December 1, 1998
by Edmund Tsang
Judging from Jim Apple's simple but narrow approach in performing the cost-benefit analysis for the City of Mobile Industrial Development Board (IDB) to finance the Phenolchemie project, it is hard to imagine that, when The Harbinger made a request for a copy of such a study in March, 1994, IDB counsel Mack Binion said the study was "confidential."
A 1992 change in state legislation governing IDB's, Alabama Act 599, requires a cost-benefit analysis to determine the impact of granting property-tax exemptions before the boards issue bonds to finance business relocation to or expansion in Alabama. Before January 1993, projects financed by IDB bonds were exempted from paying property taxes to the county, city, state, and the school system. Act 599 requires companies receiving IDB financing to pay ad valorem taxes to the schools, but they are still exempted from county, city and state property taxes, as well as a one-time sales tax exemption associated with the construction or expansion of facilities.
In a presentation to a class of University of South Alabama (USA) students, Mr. Apple, executive director for economic development at the Mobile Area Chamber of Commerce, said he adopt a straightforward and objective approach by using only the tax revenues generated by the direct jobs created and ignoring any multiplier effects, and the tax exempted when he performs cost-benefit analysis for the City of Mobile IDB. Using an overhead projection, Mr. Apple showed a one-page summary dated November 20, 1996, Cost/Benefit Analysis for the Phenolchemie project, that he says is typical of such reports he prepares for the IDB directors.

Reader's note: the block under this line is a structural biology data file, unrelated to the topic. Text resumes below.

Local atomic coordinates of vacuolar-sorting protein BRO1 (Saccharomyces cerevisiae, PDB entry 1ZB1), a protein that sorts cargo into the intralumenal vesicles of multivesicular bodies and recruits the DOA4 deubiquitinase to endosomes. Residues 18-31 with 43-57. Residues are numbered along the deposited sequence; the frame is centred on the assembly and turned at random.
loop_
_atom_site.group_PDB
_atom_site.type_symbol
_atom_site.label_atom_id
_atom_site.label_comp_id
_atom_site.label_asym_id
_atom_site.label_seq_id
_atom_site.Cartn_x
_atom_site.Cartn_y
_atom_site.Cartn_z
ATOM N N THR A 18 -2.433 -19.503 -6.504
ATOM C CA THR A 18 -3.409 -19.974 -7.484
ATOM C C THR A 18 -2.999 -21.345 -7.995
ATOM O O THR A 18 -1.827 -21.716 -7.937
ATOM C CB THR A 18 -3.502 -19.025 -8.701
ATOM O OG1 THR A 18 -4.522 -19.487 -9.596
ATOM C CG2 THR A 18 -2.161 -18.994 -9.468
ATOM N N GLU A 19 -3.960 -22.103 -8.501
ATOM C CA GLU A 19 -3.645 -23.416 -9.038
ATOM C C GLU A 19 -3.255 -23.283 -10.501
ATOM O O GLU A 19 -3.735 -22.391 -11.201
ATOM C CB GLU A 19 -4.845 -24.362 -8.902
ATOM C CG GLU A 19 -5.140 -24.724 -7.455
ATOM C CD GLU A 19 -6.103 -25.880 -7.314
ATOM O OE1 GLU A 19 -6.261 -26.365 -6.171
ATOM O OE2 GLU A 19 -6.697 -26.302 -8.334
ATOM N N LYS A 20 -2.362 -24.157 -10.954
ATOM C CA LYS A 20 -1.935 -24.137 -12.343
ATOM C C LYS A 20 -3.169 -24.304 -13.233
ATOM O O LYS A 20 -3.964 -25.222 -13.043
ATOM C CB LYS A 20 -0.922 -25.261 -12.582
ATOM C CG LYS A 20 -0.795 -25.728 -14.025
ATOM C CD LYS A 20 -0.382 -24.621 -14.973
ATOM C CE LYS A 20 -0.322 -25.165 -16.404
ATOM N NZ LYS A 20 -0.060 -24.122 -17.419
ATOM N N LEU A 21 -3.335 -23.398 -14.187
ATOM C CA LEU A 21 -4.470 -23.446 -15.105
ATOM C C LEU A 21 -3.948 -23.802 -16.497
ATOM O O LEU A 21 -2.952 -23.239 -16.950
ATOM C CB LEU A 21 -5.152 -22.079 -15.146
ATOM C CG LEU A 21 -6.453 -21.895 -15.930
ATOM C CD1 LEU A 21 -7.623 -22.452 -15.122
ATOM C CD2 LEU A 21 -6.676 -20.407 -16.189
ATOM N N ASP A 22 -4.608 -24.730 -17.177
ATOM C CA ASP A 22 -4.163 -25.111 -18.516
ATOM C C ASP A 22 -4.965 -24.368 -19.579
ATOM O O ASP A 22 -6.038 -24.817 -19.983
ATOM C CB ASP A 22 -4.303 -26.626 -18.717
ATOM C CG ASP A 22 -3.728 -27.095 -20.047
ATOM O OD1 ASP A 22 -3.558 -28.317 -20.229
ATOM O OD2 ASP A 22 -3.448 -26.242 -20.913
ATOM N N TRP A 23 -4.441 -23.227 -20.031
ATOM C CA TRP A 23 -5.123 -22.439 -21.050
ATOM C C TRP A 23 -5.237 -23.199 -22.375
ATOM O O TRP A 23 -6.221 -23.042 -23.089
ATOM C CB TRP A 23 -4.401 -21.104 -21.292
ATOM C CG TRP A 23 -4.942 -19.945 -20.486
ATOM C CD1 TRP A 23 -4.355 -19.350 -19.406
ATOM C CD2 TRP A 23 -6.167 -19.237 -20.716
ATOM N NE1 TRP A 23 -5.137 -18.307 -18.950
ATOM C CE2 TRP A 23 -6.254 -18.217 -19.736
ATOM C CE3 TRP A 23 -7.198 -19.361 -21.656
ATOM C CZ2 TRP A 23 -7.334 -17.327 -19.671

The analysis states 50 new, direct jobs with an estimated annual average salary of $38,000 will be created by the Phenolchemie project, generating an estimated total annual payroll of $1.9 million. Estimated annual total taxes for education is $595,000; and estimated total local ad valorem exemptions is $697,000, with an estimated one-time local sales and use-tax exemption of $1 million.
The one-page summary also includes four footnotes, of which one states "[O]ngoing maintenance for the facility would cost $5 million/year of which 1/3 would be labor costs and a 1/3 locally purchased maintenance materials." Another footnote states "[T]he project will require increased supply of electricity and natural gas to the site both of which the utilities are unable of supplying. Barge and/or ship transportation of our materials and products will require the Alabama State Docks to develop public facilities for either or both at the Theodore Industrial Canal." The one-page summary concludes with the footnote: "Cost/Benefit calculations show a positive impact on local revenue collections over the projected project life."
Mr. Apple also explained, using a hypothetical example, the calculations he performed for each line in the one-page summary to demonstrate how he arrives at the conclusion of the hypothetical cost-benefit analysis.
[Updated figures provided by Phenolchemie officials show 150 new, direct jobs with an average annual salary of $48,000 will be created.]